On Dec. 3, when the tearful princess announced that she was greatly curtailing her public life, it appeared that the Palace had finally succeeded in reining her in. "The dream is over. The people's darling will never become queen," proclaimed columnist John Casey in the Evening Standard, urging Brits to dump Diana and rally round the "slightly absurd" Charles.
Someday, perhaps. But for now, Diana still manages to capture the public imagination as no other royal can. "The perception of her is as a beautiful, tragic figure who has been shafted by a wicked prince," says one insider. "That image also makes people immensely protective of her." A poll published in the daily tabloid Sun on Dec. 8 revealed that 63 percent of Britons surveyed blamed Charles for driving his estranged wife out of public life. And as Diana wrapped up her calendar of scheduled appearances, the people showed their support. When she turned out for the opening of a community center in South London on Dec. 10, a crowd of well-wishers thrust bouquet after bouquet into her arms, kissed her hand and serenaded her with a chorus of "We'll Meet Again." "If you carry on making noise like that," said a visibly moved Diana, "you will all be arrested."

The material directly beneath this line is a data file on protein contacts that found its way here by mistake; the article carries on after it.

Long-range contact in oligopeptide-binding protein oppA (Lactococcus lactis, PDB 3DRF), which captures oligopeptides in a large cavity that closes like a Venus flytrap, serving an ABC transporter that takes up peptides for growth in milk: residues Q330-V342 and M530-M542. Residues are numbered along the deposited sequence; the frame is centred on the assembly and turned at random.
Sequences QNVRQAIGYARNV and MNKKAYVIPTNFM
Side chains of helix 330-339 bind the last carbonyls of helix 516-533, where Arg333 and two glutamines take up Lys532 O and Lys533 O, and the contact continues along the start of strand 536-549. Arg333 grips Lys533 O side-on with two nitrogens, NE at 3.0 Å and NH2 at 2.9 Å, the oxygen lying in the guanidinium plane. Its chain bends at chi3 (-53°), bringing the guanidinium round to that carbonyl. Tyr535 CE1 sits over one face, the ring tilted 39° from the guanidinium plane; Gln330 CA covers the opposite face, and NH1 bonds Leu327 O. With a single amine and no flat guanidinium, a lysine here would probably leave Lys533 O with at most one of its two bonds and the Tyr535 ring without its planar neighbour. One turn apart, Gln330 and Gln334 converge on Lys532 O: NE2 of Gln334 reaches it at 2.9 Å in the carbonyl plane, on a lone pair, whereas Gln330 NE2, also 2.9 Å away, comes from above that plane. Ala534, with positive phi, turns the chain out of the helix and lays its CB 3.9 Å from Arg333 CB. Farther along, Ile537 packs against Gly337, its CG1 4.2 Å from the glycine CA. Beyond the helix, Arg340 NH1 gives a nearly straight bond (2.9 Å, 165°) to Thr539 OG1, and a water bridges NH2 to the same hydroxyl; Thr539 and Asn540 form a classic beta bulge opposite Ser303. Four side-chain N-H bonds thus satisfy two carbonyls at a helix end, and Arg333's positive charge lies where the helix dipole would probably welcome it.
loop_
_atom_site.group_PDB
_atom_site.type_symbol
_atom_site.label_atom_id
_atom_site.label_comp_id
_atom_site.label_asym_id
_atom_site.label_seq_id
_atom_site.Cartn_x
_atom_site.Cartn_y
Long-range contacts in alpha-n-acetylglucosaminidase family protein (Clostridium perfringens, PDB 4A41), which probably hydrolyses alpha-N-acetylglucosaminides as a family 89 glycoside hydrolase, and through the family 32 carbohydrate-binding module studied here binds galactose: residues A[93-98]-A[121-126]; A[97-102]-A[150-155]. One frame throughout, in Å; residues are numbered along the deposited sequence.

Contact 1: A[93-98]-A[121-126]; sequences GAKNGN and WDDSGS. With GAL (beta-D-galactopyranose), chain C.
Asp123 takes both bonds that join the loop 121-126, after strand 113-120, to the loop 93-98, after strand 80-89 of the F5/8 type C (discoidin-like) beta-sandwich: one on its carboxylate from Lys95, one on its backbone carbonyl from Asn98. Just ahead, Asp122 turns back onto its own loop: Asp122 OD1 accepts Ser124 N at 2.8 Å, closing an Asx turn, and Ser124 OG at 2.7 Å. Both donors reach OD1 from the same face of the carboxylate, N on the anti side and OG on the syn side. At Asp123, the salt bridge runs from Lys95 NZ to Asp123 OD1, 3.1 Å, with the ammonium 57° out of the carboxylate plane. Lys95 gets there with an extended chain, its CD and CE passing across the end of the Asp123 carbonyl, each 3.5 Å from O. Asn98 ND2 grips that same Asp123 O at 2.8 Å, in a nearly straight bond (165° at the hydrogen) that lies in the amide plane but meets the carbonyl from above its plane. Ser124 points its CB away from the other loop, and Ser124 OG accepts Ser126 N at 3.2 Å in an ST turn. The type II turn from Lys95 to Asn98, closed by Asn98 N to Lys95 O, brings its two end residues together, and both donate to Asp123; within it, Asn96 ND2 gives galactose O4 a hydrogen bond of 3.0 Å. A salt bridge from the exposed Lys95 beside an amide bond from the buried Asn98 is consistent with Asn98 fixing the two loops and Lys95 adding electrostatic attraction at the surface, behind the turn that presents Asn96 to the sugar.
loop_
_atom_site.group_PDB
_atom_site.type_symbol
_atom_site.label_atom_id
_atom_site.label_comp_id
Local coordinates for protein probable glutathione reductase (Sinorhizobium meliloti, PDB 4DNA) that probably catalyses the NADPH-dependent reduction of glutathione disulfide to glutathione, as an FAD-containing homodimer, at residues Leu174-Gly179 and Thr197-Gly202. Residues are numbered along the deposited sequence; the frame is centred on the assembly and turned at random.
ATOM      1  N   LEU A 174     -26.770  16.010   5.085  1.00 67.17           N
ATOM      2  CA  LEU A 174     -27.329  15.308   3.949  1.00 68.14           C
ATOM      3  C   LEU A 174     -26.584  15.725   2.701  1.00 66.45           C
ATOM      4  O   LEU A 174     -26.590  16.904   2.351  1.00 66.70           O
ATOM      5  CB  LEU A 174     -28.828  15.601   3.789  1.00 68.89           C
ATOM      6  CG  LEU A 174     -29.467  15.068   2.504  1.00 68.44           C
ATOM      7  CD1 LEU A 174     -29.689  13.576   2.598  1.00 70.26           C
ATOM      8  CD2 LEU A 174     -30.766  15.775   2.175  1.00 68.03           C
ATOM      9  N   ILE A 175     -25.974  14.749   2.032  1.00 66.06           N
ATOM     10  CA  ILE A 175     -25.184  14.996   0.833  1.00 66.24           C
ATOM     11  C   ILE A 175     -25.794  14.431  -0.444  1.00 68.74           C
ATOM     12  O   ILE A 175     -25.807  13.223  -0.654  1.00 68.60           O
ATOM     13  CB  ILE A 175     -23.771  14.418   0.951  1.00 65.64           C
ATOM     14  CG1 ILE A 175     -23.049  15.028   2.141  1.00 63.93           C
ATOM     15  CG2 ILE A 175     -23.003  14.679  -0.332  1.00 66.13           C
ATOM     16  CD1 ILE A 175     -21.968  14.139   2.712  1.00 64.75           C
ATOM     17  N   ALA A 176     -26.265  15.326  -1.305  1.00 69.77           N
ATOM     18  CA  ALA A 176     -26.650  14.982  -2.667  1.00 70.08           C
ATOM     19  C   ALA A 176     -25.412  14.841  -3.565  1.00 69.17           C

Despite the Palace's apparent desire to make Di vanish, no one really expects her to disappear. "She won't go away," says Penny Thornton, Di's onetime astrologer. "I think she'll do a Greta Garbo for a while to keep people wondering and then make some kind of return to public life. People will always be intrigued by her. The mythology of Di is the Queen Who Never Was."